• Permit groups of users instead of individual users when possible. This permits you to allow and deny user access to files by simply modifying a group’s membership, rather than having to reapply permissions to all files and folders.

  • Permit access to folders instead of individual files.

Example: setting up a secure file share

Imagine an employee of your company, David, asks you to set up a place where he can share files within his branch office. He plans to store a few spreadsheets and documents on this share, consuming a minimum of space. He wants the files to remain confidential to only the employees at his branch. While he is not the least-savvy computer user in the organization, you do not want him to have to maintain any of this security manually.

To set up the file share and configure it for the appropriate level of security, you would perform these tasks:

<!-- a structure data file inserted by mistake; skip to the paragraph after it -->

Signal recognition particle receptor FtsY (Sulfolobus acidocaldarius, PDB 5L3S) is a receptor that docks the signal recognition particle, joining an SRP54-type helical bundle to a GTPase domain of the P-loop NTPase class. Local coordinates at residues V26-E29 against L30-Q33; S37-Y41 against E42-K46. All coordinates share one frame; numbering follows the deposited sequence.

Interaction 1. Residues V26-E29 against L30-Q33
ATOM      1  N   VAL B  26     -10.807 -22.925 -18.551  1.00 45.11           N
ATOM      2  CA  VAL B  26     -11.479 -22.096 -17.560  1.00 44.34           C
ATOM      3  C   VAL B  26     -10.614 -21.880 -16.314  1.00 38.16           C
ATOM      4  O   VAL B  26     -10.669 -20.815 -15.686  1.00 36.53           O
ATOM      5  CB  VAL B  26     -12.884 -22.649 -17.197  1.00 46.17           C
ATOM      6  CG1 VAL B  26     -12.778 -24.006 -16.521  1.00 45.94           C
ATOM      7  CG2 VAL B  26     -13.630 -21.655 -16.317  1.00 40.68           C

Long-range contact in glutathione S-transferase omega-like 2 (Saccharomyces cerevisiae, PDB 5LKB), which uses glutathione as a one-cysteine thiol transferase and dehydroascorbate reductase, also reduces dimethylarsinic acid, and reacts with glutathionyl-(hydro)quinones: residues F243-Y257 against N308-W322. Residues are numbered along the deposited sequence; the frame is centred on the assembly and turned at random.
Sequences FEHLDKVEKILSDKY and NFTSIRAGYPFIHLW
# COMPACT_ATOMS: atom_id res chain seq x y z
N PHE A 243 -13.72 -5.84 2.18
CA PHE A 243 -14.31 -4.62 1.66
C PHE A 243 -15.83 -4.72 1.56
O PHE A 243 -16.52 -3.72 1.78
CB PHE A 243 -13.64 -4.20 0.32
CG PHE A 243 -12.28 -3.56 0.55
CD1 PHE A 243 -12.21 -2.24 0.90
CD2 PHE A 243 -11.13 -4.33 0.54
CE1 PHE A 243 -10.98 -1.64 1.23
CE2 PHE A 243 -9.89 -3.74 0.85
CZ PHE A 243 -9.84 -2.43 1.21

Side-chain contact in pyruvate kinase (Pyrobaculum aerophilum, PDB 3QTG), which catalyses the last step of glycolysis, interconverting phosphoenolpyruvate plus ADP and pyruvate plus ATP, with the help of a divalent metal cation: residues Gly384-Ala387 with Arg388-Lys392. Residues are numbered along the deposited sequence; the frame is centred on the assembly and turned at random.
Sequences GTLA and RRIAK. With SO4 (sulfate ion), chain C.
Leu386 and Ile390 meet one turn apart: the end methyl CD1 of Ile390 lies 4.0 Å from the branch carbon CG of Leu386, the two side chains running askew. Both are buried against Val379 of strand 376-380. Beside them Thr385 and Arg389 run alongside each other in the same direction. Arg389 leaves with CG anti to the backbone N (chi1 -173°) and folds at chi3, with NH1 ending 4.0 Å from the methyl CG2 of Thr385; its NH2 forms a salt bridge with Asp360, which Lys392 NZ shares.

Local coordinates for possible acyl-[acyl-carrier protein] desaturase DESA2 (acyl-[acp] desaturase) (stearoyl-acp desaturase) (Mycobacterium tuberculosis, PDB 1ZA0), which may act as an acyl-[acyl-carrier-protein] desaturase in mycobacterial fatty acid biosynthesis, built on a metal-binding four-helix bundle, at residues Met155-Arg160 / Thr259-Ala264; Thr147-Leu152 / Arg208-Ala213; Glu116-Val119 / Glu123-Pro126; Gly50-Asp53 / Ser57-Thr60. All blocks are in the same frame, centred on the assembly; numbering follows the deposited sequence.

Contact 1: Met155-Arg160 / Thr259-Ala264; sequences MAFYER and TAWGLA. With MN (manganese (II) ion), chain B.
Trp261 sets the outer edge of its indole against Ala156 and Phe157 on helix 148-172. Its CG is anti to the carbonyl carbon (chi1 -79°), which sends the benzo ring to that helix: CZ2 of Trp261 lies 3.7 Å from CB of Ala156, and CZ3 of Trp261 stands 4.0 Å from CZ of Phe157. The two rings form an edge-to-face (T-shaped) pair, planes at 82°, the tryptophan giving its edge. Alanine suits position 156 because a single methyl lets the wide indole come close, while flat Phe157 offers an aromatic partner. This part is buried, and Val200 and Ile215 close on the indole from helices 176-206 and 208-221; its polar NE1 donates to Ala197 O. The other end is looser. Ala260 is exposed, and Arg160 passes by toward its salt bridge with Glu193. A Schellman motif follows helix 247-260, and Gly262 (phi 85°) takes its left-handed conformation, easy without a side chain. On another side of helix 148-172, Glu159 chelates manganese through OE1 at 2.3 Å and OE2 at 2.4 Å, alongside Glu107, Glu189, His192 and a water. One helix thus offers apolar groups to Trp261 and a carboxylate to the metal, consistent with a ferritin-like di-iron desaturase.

1. Create a folder on the appropriate hard drive using Windows Explorer. This can be right off the root directory or in a subdirectory based on organizational boundaries, geographical region of the user, and so on. The location of the directory does not matter.

  2. Right-click the folder, click Properties, and then click Security. The default ACL for folders on this drive is displayed as shown in Figure 4-4.

    Default access control list

    Figure 4-4. Default access control list

  3. Click Advanced to display the advanced folder permissions dialog as shown in Figure 4-5.

    The advanced folder permissions list

    Figure 4-5. The advanced folder permissions list